Which balancing issues, if any, would arise from allowing PCs to spend actions on bonus action features?

I understand that RAW, features/spells/etc. that require a bonus action (e.g. Bardic Inspiration or Healing Word) cannot be used with a regular action instead (see this question).

However, what would be the long-term ramifications and effects on game balance if I were to instead allow PCs to use a regular action for bonus-action features/spells/etc.?

For the sake of narrowing this down a bit; I’m only asking about ramifications when allowing player characters to do this, no need to take NPCs or Monsters into account. I don’t use the variant rule of feats either, so no need to consider those as well.

Boss fight issues

So, as you may have seen from my earlier question about this campaign, I am a DM in a Star Wars D&D campaign. The climax of a long series of adventures is a fight with a Sith Lord.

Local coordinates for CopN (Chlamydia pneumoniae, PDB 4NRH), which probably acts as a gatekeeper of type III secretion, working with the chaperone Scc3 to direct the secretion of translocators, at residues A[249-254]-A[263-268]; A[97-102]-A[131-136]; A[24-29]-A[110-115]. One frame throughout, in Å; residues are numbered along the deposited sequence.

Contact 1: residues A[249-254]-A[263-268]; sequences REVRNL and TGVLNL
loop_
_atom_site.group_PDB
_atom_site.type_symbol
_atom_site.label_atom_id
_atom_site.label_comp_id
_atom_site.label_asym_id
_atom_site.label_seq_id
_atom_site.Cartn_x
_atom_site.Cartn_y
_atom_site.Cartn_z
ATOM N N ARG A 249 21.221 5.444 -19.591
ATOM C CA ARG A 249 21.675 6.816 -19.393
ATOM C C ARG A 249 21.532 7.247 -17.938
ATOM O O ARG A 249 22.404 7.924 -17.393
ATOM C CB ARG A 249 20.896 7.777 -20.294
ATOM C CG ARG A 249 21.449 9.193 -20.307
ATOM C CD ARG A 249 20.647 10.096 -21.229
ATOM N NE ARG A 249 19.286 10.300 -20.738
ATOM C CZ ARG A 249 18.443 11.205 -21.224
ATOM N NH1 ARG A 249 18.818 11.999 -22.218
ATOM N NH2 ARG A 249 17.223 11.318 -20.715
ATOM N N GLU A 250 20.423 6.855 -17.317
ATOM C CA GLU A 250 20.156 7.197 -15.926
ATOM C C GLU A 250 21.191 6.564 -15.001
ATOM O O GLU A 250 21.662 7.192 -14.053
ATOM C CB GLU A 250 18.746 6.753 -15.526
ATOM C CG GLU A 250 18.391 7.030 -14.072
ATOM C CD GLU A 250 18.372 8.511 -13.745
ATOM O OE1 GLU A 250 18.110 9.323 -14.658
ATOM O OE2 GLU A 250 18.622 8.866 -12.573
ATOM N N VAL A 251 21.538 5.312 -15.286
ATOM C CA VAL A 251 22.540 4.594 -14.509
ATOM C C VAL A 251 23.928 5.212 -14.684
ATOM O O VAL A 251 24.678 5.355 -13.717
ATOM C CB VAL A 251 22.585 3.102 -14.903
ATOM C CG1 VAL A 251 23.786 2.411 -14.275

After watching several YouTube videos on how to create top-notch boss fights, one thing was consistent- have a variety of monsters, rather than just one. the DM Lair in particular advised this.

However, the entire campaign is focusing on one villain. How can I have a boss fight with a loner like my Sith have multiple enemies?

Multi-business data sharing and trust issues

Is there a way to establish data sharing between multiple (a couple dozen) businesses where it is the case that some companies don’t trust others?

This means that these companies are willing to share some their sensitive data with only select few, while not so sensitive data they are OK with sharing with all. (They can further restrict access to who sees it based on the sensitivity.) The data includes things like financial information, so one would want to aggregate all the sources of data they have access to to grasp the current situation.

Large Memory Cache Issues

Hello linuxers,

I'm running a CentOS server (specs below) with 32 GB memory. My problem is 18.49 GB of the 32GB is used by cache. That seems to be a lot. Is that a good thing or cache is using too much? I'm running a cryptocurrency website. I cache a lot of stuff because I'm using API to pull cryptocurrency prices like the ones on this page: https://www.cryptozink.io/live-cryptocurrency-coins-prices/.

Is cache keeping the site from running out of memory or it's using too much and I should…

Large Memory Cache Issues

How to identify performance issues with large numbers of mods?